Review: Schemes & Scandals by Kelley Armstrong

Posted July 4, 2024 by Lucy D in Book Reviews, Mystery / 0 Comments

Review:  Schemes & Scandals by Kelley ArmstrongSchemes & Scandals by Kelley Armstrong
Series: A Rip Through Time #3.5
Published by Subterranean Press on October 1, 2024
Genres: Mystery
Pages: 176
Format: eBook
Source: Netgalley
amazon b-n

I received this book for free from Netgalley in exchange for an honest review. This does not affect my opinion of the book or the content of my review.

This post contains affiliate links you can use to purchase the book. If you buy the book using that link, I will receive a small commission from the sale.

It’s Mallory Atkinson’s first Christmas in Scotland. Victorian Scotland, that is. Also, as the twenty-first-century detective learns, Christmas really isn’t a thing in Victorian Scotland. It’s all about Hogmanay. But her boss, Dr. Duncan Gray, treats her to an early gift of tickets to the event of the season: a Charles Dickens reading. There, they bump into Lady Inglis—the lovely widow who has sent Gray sexy letters trying to entice him back to her bed.
Lady Inglis introduces Mallory to Dickens—the meeting of a lifetime—but in return she wants their help. She’s being blackmailed. Someone stole letters she wrote to another lover and is threatening to publish them.
Mallory isn’t sure what to make of Lady Inglis, but no woman deserves that, so she insists on taking the case with or without Gray’s help. Growing tension between them soon tells Mallory that Gray is hiding a secret of his own. She has until Hogmanay to uncover the blackmailer…and, hopefully, to put things right with Gray so they can enjoy the holiday together.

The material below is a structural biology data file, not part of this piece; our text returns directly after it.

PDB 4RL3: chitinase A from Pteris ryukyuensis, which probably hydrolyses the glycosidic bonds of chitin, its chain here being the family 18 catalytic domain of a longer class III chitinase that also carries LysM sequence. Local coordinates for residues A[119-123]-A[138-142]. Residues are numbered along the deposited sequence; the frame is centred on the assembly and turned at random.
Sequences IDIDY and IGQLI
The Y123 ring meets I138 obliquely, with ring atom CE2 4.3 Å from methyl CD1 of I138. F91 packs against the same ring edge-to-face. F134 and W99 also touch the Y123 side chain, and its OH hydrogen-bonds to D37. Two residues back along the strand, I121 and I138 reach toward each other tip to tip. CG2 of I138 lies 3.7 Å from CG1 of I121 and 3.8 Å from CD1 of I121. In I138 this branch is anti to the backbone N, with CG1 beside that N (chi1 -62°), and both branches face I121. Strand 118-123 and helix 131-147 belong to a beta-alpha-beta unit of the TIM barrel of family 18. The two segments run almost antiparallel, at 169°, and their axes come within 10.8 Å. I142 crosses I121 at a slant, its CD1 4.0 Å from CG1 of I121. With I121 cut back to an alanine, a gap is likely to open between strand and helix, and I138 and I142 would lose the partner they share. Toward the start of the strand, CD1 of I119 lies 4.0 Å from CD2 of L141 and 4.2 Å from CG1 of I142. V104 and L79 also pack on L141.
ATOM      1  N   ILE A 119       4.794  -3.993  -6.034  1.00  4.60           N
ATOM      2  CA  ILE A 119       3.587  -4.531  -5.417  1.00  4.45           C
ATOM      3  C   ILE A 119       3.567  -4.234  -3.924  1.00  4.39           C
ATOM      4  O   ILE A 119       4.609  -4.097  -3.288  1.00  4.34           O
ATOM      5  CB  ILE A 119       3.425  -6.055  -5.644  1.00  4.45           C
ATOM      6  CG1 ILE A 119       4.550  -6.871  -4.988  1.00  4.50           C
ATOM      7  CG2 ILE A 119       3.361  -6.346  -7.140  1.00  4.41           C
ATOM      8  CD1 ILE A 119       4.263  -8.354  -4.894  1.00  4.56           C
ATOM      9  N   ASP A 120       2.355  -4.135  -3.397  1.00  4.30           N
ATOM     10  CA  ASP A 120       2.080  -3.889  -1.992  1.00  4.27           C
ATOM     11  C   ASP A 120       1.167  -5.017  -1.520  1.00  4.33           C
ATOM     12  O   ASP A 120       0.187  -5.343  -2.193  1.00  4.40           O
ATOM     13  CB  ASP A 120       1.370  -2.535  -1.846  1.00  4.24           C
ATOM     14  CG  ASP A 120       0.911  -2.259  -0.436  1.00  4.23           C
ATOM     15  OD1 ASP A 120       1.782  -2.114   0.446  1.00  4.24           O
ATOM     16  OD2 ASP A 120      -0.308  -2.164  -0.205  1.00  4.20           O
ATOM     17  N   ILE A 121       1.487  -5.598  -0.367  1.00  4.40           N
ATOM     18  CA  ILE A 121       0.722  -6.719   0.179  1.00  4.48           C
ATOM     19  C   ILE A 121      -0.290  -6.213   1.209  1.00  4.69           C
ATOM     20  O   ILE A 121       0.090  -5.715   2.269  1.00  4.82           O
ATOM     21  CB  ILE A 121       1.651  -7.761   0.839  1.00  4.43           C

This series is my new obsession. I don’t know how I will be able to wait until next year for more stories.

After being attacked in an alley while investigating the screams of a young woman, Det. Mallory Atkinson has body-swapped with a young Victorian housemaid named Catriona Mitchell.

In Schemes & Scandals, Mallory is sad to learn the Victorians in Scotland do not celebrate Christmas.  But they do have large celebrations for Hogmanay (New Year’s Eve).   As a gift, Dr Duncan Gray presents his sister and Mallory with tickets to a Charles Dickens reading.  And just like I would, Mallory arrives at the reading with a copy of her favorite Dickens story for him to sign.  Apparently, Victorians don’t generally have book signing (an absolute reason never to go into the past)  but then Duncan is approached by an old acquaintance, Lady Inglis, who is a family friend of Charles Dickens.  She will introduce Mallory to the famous writer if she can get Duncan’s help, and his assistant’s, of course.

Lady Inglis is being blackmailed.  She wrote some very scandalous letters to one of her lovers and those letters have been stolen.  While Lady Inglis is a widow and so is her lover, it would still cause quite a scandal if the blackmailer goes as promised and publishes the letters.

When Mallory first arrived in Catriona’s body and realized Catriona’s less than ethical behavior, she  also found a hidey-hole where she kept some pilfered items.  One of those items, was a scandalously descriptive letter from a former lover of Dr. Duncan Gray’s trying to entice him back to her.  Mallory doesn’t know why Catriona kept it except as her own possible item of blackmail.  Mallory eventually tells Duncan about the found missive and, very embarrassed, he tells her to burn it.